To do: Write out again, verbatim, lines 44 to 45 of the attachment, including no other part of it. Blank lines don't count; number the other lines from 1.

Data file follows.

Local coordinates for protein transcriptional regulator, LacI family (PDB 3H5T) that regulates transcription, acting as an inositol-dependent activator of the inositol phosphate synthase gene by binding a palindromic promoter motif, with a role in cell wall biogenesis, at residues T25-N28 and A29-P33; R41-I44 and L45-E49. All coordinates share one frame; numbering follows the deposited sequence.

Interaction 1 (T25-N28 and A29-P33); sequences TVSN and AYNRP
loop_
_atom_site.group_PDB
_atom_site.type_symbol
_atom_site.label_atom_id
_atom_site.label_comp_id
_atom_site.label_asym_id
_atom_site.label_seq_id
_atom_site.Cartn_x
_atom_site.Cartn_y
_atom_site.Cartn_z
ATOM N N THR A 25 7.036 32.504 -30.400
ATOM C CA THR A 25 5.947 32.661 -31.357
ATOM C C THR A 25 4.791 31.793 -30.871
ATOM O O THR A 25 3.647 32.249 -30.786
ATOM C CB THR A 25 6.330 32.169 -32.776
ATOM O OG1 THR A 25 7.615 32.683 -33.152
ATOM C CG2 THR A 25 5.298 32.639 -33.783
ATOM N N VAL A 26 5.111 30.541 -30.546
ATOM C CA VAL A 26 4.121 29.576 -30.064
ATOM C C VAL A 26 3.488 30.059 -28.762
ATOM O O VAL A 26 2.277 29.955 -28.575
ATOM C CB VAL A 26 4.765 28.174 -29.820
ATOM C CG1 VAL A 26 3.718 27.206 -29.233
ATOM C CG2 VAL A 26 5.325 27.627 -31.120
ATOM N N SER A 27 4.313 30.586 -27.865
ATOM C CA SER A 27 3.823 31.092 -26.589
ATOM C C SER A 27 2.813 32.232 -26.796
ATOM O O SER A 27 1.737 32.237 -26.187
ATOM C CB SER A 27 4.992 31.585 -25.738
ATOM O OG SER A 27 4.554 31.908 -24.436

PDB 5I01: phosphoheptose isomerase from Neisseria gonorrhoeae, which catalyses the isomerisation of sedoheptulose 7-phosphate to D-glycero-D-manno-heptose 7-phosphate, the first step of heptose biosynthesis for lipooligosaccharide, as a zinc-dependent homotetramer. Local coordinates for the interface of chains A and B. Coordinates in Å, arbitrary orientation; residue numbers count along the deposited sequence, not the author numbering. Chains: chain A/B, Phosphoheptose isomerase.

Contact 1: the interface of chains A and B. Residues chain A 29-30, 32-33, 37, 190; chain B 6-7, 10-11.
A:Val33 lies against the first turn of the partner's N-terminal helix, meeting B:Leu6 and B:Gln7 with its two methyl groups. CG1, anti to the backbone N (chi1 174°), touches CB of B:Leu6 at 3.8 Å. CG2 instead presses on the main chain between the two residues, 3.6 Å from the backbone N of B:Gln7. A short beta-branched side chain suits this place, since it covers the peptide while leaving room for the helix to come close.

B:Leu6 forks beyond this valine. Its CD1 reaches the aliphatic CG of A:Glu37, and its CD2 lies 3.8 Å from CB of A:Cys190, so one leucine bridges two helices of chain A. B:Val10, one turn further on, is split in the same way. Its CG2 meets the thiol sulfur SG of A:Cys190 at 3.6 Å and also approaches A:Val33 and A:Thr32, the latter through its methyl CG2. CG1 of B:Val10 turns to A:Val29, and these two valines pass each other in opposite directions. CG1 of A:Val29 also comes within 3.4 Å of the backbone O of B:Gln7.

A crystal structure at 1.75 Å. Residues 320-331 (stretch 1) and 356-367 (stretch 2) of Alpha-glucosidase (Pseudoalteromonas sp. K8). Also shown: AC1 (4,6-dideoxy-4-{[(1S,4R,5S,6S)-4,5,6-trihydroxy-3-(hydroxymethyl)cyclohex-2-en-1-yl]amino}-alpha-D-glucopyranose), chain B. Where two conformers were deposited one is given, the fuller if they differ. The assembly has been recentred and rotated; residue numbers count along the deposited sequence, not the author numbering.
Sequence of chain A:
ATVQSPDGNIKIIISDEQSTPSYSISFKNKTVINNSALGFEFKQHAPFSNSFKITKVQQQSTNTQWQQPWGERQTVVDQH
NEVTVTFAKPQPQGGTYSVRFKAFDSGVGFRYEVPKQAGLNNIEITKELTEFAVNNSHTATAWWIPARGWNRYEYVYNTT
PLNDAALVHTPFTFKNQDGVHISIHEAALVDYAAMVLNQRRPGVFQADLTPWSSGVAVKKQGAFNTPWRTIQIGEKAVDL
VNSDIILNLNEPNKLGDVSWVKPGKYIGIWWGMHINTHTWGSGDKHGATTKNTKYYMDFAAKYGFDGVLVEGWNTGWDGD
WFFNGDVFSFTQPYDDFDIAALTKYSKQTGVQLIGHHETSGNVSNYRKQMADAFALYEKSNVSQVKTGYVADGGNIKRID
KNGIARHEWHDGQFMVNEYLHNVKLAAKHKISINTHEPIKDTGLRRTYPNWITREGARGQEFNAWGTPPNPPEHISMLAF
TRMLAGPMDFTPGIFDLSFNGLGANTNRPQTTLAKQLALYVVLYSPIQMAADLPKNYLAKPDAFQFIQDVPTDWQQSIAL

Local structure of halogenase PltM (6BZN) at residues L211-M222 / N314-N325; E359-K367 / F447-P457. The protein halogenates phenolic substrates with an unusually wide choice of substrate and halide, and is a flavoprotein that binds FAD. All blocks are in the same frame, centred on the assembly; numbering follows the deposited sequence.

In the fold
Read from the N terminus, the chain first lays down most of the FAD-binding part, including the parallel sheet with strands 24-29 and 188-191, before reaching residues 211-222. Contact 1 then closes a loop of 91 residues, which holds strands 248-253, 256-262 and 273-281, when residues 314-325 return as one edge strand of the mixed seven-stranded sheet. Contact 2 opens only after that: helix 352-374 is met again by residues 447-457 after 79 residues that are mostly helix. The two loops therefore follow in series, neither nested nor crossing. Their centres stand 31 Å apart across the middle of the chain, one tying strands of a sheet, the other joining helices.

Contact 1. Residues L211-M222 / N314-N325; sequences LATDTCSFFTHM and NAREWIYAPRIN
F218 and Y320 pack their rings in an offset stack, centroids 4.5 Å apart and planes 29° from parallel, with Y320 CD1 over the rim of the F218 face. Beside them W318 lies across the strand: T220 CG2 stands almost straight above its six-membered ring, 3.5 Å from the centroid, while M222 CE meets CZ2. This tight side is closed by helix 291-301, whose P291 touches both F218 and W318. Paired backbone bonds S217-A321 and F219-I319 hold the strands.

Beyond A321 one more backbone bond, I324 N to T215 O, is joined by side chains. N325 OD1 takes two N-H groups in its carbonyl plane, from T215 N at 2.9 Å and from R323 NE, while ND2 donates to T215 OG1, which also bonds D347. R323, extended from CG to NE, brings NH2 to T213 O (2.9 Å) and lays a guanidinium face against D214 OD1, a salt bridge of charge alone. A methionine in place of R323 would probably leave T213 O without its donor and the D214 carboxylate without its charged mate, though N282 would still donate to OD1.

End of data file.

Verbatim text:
KNGIARHEWHDGQFMVNEYLHNVKLAAKHKISINTHEPIKDTGLRRTYPNWITREGARGQEFNAWGTPPNPPEHISMLAF
TRMLAGPMDFTPGIFDLSFNGLGANTNRPQTTLAKQLALYVVLYSPIQMAADLPKNYLAKPDAFQFIQDVPTDWQQSIAL